Parzival's Hope: Conservatism, 'the Right' and Bramwell
The cover story for the last summer edition of American Conservative (Aug. 29 issue), “Defining Conservatism Down” by Austin Bramwell, seemed to promise a tale of how ‘the Right’ has lost its former intellectual vivacity and become the complacent steward of an intellectual legacy about which relatively few, if any, contemporary conservative ‘intellectuals’ have many compelling questions. Neither do contemporaries, by and large, apparently have any strong challenges to the fundamental, foundational notions laid down by the coterie of major mid-century thinkers, whose names are all well-known to old ‘movement’ hands and to some neophytes who came of age in the late ‘90s. (Paleoconservatism, noticeably absent from the article, does engage in critical and challenging engagement with the ‘movement’ greats, and its adherents have shown a tremendous willingness to go against, beyond or away from the pleasant neo-Burkean and neo-Idealist theses of Kirk and Weaver, for example, even as they accept many of their observations.) No new comprehensive reevaluations of American conservatism or the American Right (which are assuredly not the same thing, but which Mr. Bramwell consistently conflates) are forthcoming, according to this account, and the article seeks to explain why this is so.
In the course of Mr. Bramwell’s winding article, which is all the more interesting for its not having paid much attention to its purported theme, he stated that the intellectual challenge to the Left posed by the Right has grown weaker and flabbier in no small part because of contemporary acceptance of a ‘consensus’ (perhaps collection of ideas might be a better way of putting it) that is basically unquestioned. The intellectual heavy lifting has already been done, so contemporary “conservatives” apparently claim, and now it is time to put it into practice. Whatever occasional disagreements occur, they have ceased to be over major theoretical clashes, and it is here that Mr. Bramwell locates one of the causes of the decline of conservative intellectual activity. Instead of explaining how this happened, which is what one might have expected, he discusses what conservatism was like before the decline and, after random digressions into libertarian theory, suggests a few remedies for recovering that earlier fruitful competition of ideas.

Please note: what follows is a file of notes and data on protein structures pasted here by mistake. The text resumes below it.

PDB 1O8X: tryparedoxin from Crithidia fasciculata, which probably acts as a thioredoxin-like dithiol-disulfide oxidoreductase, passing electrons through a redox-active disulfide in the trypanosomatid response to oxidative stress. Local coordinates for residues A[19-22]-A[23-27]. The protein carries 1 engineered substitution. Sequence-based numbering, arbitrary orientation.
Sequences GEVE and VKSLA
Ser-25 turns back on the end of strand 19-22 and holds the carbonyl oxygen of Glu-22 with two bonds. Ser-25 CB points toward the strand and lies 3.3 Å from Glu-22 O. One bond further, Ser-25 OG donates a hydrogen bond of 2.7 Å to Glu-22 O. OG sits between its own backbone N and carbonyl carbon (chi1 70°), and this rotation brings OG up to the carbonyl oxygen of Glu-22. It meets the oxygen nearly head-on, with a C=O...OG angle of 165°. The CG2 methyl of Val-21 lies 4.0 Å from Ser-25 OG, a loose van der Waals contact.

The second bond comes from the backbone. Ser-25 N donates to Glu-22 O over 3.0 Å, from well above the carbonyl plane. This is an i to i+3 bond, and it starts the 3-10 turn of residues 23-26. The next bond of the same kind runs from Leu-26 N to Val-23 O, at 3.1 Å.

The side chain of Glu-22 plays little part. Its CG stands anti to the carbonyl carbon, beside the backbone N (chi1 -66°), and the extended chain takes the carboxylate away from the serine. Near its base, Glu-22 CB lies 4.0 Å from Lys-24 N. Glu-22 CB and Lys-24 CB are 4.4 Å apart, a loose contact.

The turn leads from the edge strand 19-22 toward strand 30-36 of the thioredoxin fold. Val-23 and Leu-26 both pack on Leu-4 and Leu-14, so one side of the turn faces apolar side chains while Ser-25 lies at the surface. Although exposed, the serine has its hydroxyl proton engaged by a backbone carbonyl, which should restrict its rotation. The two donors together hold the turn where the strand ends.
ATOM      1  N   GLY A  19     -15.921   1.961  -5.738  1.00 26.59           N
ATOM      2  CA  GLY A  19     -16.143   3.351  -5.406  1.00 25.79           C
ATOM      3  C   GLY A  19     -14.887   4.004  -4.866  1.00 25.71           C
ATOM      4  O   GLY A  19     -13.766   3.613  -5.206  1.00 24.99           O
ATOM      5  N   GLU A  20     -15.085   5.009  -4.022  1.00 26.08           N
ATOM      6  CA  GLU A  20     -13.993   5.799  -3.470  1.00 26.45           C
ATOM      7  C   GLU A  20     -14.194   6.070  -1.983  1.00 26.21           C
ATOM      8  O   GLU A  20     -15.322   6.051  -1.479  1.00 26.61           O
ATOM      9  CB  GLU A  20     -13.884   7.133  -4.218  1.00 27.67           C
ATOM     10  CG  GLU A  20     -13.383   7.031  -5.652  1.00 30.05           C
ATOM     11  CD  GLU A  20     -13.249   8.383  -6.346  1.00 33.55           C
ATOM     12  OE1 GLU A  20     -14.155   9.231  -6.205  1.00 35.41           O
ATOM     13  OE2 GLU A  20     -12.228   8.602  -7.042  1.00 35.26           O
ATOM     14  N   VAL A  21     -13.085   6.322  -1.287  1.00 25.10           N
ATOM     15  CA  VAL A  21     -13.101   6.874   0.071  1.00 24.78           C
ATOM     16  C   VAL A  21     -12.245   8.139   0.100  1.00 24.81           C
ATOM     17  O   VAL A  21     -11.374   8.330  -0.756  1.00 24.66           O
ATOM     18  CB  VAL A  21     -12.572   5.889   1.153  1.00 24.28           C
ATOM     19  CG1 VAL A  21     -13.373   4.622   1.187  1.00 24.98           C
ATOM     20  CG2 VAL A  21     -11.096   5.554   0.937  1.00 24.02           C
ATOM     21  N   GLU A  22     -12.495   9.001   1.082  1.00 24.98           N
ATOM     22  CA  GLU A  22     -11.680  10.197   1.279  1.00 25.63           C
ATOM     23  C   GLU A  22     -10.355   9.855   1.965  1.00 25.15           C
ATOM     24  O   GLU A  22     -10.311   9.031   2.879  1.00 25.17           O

The article is fairly ecumenical (minus paleoconservatives, except perhaps Kirk), as major figures generally associated with the Right from Rand (!) to Jaffa are included with all their mutual disagreements, but both the description of the Right under consideration here, the intellectual problems of the Right and the prospects for future intellectual creativity run heavily towards the libertarian side. There is not much point in dwelling long on the ever-vexing problem of terms and definitions (though Weaver would), but Chilton Williamson’s distinction between conservatives and Rightists might prove useful here to highlight the terminological vagueness of Mr. Bramwell’s article that muddles much of his analysis.
As Mr. Williamson puts it:
The primary distinction within the conservative tradition, almost by definition, is the most hoary one as well. It amounts to the difference between a conservatism founded uncompromisingly on eternal principles and the conservatism that appeals to historical context and the status quo, prudence, and pragmatism. The term “Rightist” commonly designates conservatives of the first division, while “conservative” denotes those belonging to the second. Thus, a “conservative” seeks to conserve what exists in the present, while a “Rightist” is prepared to dismantle contemporary institutions in order to replace them with ancient ones resurrected from the past–monarchism, say, or the feudal system. In the culture of the modern West, Rightists are always the “extremists” (e.g., Patrick Buchanan), marginalized in public debate and practical politics alike in favor of “conservatives” who have so far discarded absolute principles while emphasizing pragmatic ones as to have become nearly indistinguishable from the relativistic liberals they claim to oppose.
Needless to say, in this definition libertarians are not to be found on either side, though Rightists are often interested in what libertarians have to say and are willing to work with them in common cause. But even to the extent that libertarians root their libertarianism in certain established constants, be it their conception of human nature and natural law, or have developed a philosophical defense of self-interest and self-determination there is little that is Rightist about them. The fact of the matter is that libertarians have never really been Rightists in the sense Williamson means it, libertarianism has been as much of a hindrance to the elaboration of conservative ideas as a support and especially in the field of economics most conservatives have leaned on libertarian economists to the point where they have come to accept far too much of the libertarian view of man and society, stripping them of the capacity to make cogent arguments outside of the materialist framework in which they have learned to argue. Thus Mr. Bramwell’s account of the intellectual failures of libertarians or the current inquiries of libertarian groups distracts us with material that is not directly pertinent to the problem. It is actually a measure of the extent to which some libertarian arguments have been found compelling and sustainable, or at least pragmatically useful (to conservatives), that intellectual conservatism has gone into stagnation and decline.